Friday, August 21, 2009

Asheville, NC Ride, Part 2: Hot Springs



This was a good ride. I stopped by a bike shop afterwards and the owner mentioned that variations of it are regular training routes for guys looking to put in some long tough miles. I was totally exhausted, drenched from riding the last seven miles in a torrential downpour, and jelly legged at the time he was telling me this...so I'm not 100% that is what he said or if he said "stop getting my shop all wet you f@#$!"

The route:
Map-My-Ride Cue Sheet Map

I started off in downtown Asheville at Over Easy Cafe. This place is legit. The breakfast is healthy and delicious, cheap, they have outdoor seating, and the staff are super friendly. I wasn't sure where I was going to ride that day, so I asked the waitress for a recommendation. She said go down to the river and head north. So I did.

Miles 2 through 23 are along the rive on this road that isn't too traveled and actually has a bike lane for a good portion of it. There are some really small rollers, but it was a great place to warm up, put in some tempo, and take in the scenery. You're right next to the river for most of it (which is nice). The first place to get some water/food is Marshall, NC. Marshall is this neat little town with a good mix of country boys/gals & artists. It is real little, but has this cool coffee bar (Zuma Coffee) where I stopped for a coke, bathroom break, and to fill up on water. At this point I was planning to just ride out 50K and then turn around and ride back, but I met a guy at the coffee place that told me that I could do a big loop to this place called Hot Springs which would take me up some "real steep mountains" as he put it. So I pressed onward north.

Miles 23 through 39 were tougher than the first 23. The road starts to go up a little and there are two brutal climbs before crossing the river at mile 39. One reminded me of an unfinished highway Jay took us on last time at the barn...just straight and consistently steep; a grinder that took it's toll. At this point, I had decided I wasn't going to go back that direction as the downhills were just as long and seemed steeper.

Hot Springs is another neat little town. I got directions for the next segment of the ride from Bluff Mountain Outfitters. Stop in as it is a great outdoors shop. Hot Springs is right on the Appalachian Trail and I happened to see some through hikers hanging out while I got my bearings. I filled up on fuel and had myself a fruit cup at the Gallery at Iron Horse Station.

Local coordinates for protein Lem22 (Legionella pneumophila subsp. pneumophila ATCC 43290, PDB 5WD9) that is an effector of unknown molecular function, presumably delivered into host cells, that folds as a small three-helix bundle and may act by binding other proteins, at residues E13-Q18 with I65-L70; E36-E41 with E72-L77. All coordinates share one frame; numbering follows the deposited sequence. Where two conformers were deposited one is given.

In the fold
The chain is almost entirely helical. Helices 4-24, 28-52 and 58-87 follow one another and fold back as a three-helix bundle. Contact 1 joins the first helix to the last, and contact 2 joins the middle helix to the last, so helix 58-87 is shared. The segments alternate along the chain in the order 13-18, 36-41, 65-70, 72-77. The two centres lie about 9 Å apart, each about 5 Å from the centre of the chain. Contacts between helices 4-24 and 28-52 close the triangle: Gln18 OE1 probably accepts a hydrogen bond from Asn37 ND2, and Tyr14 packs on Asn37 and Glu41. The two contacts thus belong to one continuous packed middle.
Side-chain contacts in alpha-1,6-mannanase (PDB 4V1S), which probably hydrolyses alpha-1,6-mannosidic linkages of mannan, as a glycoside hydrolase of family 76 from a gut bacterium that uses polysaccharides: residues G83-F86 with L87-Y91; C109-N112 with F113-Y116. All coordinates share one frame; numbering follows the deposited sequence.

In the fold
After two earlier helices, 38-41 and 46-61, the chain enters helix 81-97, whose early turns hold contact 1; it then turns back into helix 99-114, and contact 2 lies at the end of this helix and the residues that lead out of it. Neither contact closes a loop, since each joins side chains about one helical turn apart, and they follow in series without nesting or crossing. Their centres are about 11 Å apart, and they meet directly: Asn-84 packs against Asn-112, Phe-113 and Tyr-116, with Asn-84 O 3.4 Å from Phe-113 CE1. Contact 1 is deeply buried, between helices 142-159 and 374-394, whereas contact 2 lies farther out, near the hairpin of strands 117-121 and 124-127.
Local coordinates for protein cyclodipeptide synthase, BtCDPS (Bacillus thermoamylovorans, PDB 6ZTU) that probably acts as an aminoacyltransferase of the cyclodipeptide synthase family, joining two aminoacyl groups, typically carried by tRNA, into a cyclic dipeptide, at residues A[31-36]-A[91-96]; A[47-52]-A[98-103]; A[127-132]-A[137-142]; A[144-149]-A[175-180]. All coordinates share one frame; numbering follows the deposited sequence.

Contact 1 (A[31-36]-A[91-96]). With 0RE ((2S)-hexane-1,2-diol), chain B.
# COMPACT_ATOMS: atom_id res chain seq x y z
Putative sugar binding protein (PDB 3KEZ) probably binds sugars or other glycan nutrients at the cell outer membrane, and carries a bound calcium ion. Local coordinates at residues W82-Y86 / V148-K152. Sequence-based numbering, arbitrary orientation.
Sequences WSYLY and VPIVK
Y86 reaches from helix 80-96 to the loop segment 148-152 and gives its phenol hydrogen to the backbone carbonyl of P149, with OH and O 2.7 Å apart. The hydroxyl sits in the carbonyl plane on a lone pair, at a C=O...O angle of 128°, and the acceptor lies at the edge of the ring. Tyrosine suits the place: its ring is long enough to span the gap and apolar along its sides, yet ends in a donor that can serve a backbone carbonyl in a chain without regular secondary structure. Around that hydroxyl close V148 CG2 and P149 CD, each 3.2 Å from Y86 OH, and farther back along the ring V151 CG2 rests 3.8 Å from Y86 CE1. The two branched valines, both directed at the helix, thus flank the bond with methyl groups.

Miles 39 through 56 were f@#king brutal! Uphill, uphill, uphill. Route 209 is a GREAT road. It climbs steadily, it's through a forest, there are not a lot of cars, and the views are legit. Although I was suffering, it was a beautiful and very relaxing form of suffering (is that possible?). It was hot at this point during the day and I was going through water real quick. I stopped in Spring Creek at this old school that someone had converted into a restaurant and got some water, but there was another place in Trust (where 63 intersects) that I probably would have preferred to stop at. The guy in Hot Springs who gave me my route said to "watch out for a dog on 209"...which messed with my head as I was going uphill since I knew there was no way I'd have the legs to outsprint a dog going up 3% to 7%. Luckily there was no dog (I think he was messing with me).

The rest of the ride is mainly down hill with some risers thrown in as you make your way back to the river. There were a few convenience stores/gas stations along 63 where I got Gatorade and filled up on water. The closer you get back to Asheville, the more "urban" it starts getting. The road widens at one point to 4 lanes, but if you don't miss the turn onto Old Leicester Highway (like I did)...you're only on a busy road for just a little bit. The rain started coming down at this point and it got really bad right when I crossed the river. There is a nice little climb back into downtown Asheville from the river at the end of the ride (which was a nice touch on fried legs) and the road had turned into a roaring river of water.

Overall, I think it ended up being right around 90ish miles (give or take 2 or 3) from the resort and a bit over 5 hours of saddle time. Asheville, NC has got to be one of the cycling centers of the east coast. I didn't see a ton of cyclists on the roads while I was out there (due to weird start times and week day rides), but the terrain is legit. Worth a trip.

Cheers.

1 comment:

Ryan Douglas said...

Asheville is one of my favorite places to ride on the East Coast. Two Labor Days ago, we were down there and I did the River-Marshall-Mars Hill-Weaverville-Ashevill loop. Only about 60 miles is I remember correctly but that climb up to Marshall is a nice one after the miles along the river. You can ride for ever and ever and ever out there.

Just did my first weekend of riding out at the Barn...and I would have to say that WV is about on par with Asheville. Two things Lost River does not have is the amount of cars that Asheville has and unfortunately not very much in the form of food/entertainment other than Pardise City. The wive's would not have been interested.